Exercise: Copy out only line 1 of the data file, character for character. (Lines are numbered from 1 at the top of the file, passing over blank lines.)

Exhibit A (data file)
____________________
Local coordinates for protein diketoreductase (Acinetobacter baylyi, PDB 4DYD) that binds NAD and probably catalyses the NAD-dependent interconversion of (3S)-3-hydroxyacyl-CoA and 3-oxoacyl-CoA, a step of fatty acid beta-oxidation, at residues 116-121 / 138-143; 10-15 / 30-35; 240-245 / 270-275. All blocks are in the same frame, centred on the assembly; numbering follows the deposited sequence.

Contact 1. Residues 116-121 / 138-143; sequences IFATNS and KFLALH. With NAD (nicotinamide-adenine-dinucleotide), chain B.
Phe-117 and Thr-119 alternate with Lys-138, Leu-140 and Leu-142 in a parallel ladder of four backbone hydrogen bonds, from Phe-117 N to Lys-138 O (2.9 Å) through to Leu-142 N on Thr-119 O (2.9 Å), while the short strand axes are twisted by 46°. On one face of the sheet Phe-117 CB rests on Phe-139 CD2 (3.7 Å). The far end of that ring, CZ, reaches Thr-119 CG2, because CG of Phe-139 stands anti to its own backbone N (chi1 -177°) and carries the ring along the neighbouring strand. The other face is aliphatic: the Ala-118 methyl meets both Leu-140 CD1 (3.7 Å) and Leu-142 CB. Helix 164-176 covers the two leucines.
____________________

Local coordinates for protein diketoreductase (Acinetobacter baylyi, PDB 4DYD) that binds NAD and probably catalyses the NAD-dependent interconversion of (3S)-3-hydroxyacyl-CoA and 3-oxoacyl-CoA, a step of fatty acid beta-oxidation, at residues 116-121 / 138-143; 10-15 / 30-35; 240-245 / 270-275. All blocks are in the same frame, centred on the assembly; numbering follows the deposited sequence.